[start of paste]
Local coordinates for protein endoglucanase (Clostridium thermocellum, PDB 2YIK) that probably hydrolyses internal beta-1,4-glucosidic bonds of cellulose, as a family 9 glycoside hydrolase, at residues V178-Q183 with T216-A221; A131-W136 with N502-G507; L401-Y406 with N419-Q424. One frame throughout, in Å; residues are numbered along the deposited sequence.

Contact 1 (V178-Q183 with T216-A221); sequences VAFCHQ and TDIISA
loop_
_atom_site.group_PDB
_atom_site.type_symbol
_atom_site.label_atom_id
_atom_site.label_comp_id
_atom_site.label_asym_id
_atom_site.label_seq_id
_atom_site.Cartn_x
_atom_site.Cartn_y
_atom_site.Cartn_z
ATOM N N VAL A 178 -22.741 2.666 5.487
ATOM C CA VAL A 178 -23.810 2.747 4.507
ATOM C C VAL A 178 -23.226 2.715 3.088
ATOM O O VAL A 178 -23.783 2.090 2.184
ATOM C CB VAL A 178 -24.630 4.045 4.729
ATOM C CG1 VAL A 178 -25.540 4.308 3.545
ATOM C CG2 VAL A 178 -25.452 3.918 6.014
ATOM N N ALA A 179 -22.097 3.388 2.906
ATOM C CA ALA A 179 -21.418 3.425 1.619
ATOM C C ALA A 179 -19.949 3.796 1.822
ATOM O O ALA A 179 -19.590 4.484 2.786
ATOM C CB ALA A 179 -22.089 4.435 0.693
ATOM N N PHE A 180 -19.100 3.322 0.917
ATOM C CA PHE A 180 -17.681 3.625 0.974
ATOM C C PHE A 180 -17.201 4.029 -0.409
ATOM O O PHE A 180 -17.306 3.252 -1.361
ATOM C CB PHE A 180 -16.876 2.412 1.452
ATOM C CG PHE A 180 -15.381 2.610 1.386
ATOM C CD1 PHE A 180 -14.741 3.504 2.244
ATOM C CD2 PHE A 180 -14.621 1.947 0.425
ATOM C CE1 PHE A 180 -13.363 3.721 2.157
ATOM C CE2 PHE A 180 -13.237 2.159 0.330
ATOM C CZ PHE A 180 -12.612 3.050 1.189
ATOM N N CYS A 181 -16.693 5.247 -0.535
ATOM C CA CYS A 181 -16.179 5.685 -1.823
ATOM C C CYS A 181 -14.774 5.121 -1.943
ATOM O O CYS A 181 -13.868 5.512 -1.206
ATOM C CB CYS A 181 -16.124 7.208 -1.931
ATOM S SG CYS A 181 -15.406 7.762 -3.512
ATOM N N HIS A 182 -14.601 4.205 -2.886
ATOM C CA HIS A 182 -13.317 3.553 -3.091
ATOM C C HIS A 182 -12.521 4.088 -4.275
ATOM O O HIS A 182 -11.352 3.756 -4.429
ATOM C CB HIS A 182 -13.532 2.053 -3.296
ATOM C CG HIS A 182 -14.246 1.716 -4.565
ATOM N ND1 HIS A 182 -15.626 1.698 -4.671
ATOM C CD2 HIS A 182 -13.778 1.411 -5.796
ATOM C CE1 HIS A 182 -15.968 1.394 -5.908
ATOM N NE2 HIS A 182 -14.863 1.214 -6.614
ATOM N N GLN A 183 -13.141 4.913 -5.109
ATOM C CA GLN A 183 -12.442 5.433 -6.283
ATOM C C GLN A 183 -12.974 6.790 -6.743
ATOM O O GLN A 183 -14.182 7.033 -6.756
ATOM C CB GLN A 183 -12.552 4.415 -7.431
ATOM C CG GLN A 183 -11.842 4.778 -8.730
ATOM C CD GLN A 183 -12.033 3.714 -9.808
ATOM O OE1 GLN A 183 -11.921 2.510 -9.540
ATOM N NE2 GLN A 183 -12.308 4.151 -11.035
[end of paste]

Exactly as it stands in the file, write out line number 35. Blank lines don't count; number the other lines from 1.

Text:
ATOM C CZ PHE A 180 -12.612 3.050 1.189